Promoting Sustainability through WAQF: A Vision for Higher Education

Professor Dato' Dr. Noor Inayah Bt. Ya'akub

“WAQF’s goal is sustainability. Unlike endowments that are already established, WAQF presents opportunities for collaboration and collective sustainability. We aim to sustain as a community, not rely on a single individual. As I mentioned earlier, there are alternative income generation methods for private universities, including philanthropy through endowments, WAQF, and other charitable donations”, shared Professor Dato’ Dr. Noor Inayah Bt. Ya’akub, President & Vice-Chancellor, Infrastructure University Kuala Lumpur, Malaysia.

“It’s essential to note that the concept of WAQF is evolving significantly. In the past, we primarily focused on immovable assets, but now we’re exploring cash WAQF, which has received support from the Central Bank of Malaysia and the Security Commission. Malaysia has 13 states, each with its religious council, which adds complexity to governance. However, this diversity can be a strength as these councils are the main custodians of WAQF, including cash WAQF”, added Professor Dato’ Dr. Noor.

Enhancing university income generation through WAQF has been part of the Malaysian higher education blueprint since 2015, and it’s expected to continue for the next few years. We are diversifying our income sources beyond tuition fees, including academic and research, asset monetisation, financial management activities, corporate alliances, endowments, WAQF, and fundraising. This diversity is crucial for sustainability, especially for private universities.

Implementing various modes of WAQF funding is essential. There are 12 forms of cash WAQF, including shares, insurance, direct cash WAQF, mobile cash WAQF, corporate cash WAQF, deposit cash WAQF, WAQF mutual funds, and certificate cash WAQF. These methods have received approval from the Central Bank of Malaysia and are especially relevant for Islamic banks.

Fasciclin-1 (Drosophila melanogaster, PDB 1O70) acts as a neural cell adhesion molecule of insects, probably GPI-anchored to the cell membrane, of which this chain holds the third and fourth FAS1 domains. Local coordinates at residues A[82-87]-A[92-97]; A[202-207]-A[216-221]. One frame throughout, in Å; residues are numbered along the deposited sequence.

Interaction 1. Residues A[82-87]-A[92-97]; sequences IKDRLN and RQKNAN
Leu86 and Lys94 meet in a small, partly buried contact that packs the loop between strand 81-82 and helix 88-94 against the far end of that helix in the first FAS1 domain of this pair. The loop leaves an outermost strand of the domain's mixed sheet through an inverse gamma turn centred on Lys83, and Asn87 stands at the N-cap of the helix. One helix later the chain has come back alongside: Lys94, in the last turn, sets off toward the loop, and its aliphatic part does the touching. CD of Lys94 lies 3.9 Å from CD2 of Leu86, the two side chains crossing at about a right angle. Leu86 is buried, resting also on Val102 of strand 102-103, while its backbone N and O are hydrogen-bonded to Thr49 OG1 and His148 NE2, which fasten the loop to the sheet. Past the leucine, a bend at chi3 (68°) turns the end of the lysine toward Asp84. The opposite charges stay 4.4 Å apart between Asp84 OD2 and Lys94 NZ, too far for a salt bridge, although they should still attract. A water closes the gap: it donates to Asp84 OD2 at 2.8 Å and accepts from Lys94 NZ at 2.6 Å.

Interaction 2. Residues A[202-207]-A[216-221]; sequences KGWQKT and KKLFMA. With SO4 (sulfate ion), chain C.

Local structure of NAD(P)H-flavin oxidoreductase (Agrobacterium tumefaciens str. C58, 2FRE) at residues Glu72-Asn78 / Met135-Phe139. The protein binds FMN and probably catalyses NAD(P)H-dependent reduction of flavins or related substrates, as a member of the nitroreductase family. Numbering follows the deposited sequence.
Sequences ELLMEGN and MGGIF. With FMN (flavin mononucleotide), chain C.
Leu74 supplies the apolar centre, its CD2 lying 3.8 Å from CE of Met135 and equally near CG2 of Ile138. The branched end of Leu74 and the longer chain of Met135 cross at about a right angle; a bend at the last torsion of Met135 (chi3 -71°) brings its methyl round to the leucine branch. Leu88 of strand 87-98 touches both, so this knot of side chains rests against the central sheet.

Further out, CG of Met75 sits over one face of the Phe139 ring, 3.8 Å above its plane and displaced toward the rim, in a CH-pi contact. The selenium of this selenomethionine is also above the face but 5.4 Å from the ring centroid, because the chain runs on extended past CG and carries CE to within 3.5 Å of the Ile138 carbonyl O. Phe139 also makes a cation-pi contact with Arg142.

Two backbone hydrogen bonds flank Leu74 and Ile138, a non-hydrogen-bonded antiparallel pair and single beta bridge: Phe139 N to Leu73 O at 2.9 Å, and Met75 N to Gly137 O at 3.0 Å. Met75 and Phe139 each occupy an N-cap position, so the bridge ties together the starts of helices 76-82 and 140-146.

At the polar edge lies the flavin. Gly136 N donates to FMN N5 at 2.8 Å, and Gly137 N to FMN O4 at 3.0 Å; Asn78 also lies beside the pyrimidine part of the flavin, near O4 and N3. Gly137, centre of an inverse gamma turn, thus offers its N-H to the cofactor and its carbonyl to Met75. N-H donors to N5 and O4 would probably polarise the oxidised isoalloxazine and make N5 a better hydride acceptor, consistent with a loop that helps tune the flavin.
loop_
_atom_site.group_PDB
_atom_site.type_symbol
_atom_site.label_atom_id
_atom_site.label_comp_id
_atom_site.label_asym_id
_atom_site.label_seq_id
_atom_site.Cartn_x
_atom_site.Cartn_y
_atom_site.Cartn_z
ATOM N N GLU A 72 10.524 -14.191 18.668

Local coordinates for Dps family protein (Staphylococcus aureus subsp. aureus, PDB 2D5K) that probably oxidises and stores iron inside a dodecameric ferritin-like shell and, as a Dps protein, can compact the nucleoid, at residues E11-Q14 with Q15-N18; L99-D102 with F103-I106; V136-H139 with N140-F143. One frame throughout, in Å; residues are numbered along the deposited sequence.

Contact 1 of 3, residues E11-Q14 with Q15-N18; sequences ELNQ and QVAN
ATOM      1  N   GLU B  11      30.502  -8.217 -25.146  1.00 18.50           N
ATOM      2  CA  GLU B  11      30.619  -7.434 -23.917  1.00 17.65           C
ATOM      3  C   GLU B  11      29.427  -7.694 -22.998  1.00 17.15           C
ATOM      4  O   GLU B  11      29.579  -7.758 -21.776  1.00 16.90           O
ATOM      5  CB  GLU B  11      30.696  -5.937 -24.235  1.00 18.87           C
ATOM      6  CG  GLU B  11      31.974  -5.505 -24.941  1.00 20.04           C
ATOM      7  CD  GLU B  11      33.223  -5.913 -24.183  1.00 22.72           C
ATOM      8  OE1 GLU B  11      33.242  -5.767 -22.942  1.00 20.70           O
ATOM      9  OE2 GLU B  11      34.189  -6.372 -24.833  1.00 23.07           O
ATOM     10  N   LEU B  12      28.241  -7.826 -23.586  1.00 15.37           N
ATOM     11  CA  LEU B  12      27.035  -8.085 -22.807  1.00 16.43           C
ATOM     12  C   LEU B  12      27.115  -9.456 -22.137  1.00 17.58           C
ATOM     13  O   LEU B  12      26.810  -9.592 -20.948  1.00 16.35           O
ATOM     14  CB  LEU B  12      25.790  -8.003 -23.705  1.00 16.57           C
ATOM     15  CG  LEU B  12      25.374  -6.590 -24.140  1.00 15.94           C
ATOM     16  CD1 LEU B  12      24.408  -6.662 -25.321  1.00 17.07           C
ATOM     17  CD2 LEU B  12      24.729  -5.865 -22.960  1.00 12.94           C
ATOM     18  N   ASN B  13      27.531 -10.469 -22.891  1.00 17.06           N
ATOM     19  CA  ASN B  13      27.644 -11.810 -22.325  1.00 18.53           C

Encouraging unrestricted donations to endowments is also crucial. I also serve on the board of directors of the premier trust in Malaysia, where there are substantial unclaimed funds due to weak governance. To address this, we’re considering introducing new schemes like ‘far wheels’ and ‘hiah’ to facilitate donations during one’s lifetime while ensuring they benefit descendants.

The government is supporting these initiatives through tax deductions for companies and individuals who donate to WAQF. Globally, WAQF is gaining recognition for its potential to benefit society, as seen in discussions at various international conferences and symposiums.

She further stated that “To create a sustainable ecosystem for higher education, we must strive to provide free education to students regardless of their background. This can be achieved by using WAQF proceeds to support students during periods when they are awaiting financial aid approvals, offering free or subsidized accommodations, and providing scholarships.”

We are also exploring the possibility of establishing a WAQF commission at the federal level to harmonise governance and ensure proper oversight of WAQF assets. This is essential to manage the vast WAQF land holdings in Malaysia, some of which have already been successfully developed.

“WAQF is a practical and workable approach to achieving sustainability, and it’s not limited to Muslims; it benefits all members of society. Collaborating with state religious councils, government ministries, and various organizations is crucial to realising the full potential of WAQF in Malaysia and beyond”, she concluded.

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